I can't say that I knew Robert Peterson very well.
We were both members of the 1984 DuPont Senior High School Bulldogs football team. He was a co-captain, and I was basically not much more than a dummy holder in practice and just lucky to be there. Yet I have one very distinct memory of Robert for which I will always be grateful.
New to the team, I had gone through some relatively minor hazing incidents. No, I was not physically brutalized or anything close to it. What's the best way to put this? It was just ... stupid stuff that I had to endure. That I know of, Robert was not involved in any way, shape, form or fashion. He certainly didn't seem to be the type.
The head coach asked me to lead the team in a pre-game devotional one Friday night. Who? Me? I was scared to death. Was this going to make things worse?
In the end, I decided I didn't care.
What I said that night is gone, lost to the more than three decades that have passed. What I do know is this. Robert Peterson ... the Robert Peterson, co-captain of the team that I'd wanted so badly to be a part of ... came to me afterward, patted me on the back and said that I'd done a good job. That was good enough for me.
Robert was a defensive tackle, the same position at which I was listed in the program. That meant that I almost never got to play. He was tough and tenacious, a ... well ... bulldog on the football field if ever there was one. If he was ahead of me on the depth chart, I was okay with not getting into many games. He deserved it.
|That's Robert, Number 60, third from the left on the second row. I'm Number 73, same row, second from the right, and trying to look tough ... or squinting into the sun, whichever the case might actually have been.|
From what I understand, Robert went on to med school after high school and became a physician in Chattanooga, Tennessee. Living life the way we were all supposed to, he was married and had two beautiful daughters.
Then came that awful Facebook post the other day from Kenny Hunt, another member of that long-ago football squad. Robert had lost his life, and if subsequent comments to Kenny's post were accurate, he had become yet another victim to that God-forsaken killer ... cancer.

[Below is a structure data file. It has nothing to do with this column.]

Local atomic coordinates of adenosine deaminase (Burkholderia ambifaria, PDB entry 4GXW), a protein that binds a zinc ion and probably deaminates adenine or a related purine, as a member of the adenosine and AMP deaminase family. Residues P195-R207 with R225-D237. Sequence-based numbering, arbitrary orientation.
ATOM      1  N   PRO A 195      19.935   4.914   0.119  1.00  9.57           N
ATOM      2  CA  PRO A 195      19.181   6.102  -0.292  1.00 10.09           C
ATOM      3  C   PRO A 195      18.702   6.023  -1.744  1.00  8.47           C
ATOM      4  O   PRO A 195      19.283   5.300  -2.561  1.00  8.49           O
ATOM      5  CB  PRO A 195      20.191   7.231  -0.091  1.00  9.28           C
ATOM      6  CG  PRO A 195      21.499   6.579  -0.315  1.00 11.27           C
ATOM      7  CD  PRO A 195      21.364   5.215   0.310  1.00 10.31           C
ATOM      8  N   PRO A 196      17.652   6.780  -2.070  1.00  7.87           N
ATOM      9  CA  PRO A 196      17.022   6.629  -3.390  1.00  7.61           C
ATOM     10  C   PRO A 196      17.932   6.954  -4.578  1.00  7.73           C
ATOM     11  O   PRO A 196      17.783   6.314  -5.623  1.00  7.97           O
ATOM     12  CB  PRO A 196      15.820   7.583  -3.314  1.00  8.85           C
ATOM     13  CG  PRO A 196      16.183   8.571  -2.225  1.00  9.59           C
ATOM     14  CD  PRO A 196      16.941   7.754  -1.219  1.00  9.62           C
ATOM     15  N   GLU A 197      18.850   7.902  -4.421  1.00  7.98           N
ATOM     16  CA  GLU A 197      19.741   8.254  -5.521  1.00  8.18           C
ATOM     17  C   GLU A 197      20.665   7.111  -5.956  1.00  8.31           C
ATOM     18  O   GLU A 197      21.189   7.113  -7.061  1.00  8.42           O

I completed my first sprint triathlon on May 22. As I crossed the finish line, I had no way of knowing that Robert had just two days to live. I wish I'd been aware of the situation. I would've done the race for him, and at the very least have worn my trusty DuPont Bulldogs T-shirt in his honor.
Although I had not seen Robert since that night in June 1985 that we graduated, his passing has hit me hard. I lost my mom to cancer when she was just 47. Robert was 49.
So here's the deal. I have an humble request. Let's call it the Robert Peterson Memorial Bulldog Challenge. Do something ... anything ... to take better care of yourself.
If you've never done a 5k, commit right now ... this very second ... to doing one. It doesn't matter if you walk every single step and finish dead last. Just do it.
If you've done a 5k, step up to a 10k.
If you've completed a 10k, go for the gold and do a half marathon.
If you've done a half marathon ... forget it. I would never suggest that anyone compete in a full marathon. Uh-uh. No way. No how. So ... if you've done a half ... do a sprint triathlon.
Then try a longer one.
Whatever you choose to do, just keep putting one foot in front of the other and ... do ... not ... quit.
I have no idea if Robert ever ran ... or visited a gym ... or continued to play sports of any sort ... after high school. But the sad and terrible fact is that he no longer can do any of those things, so let's do it for him.
This is for you, my captain.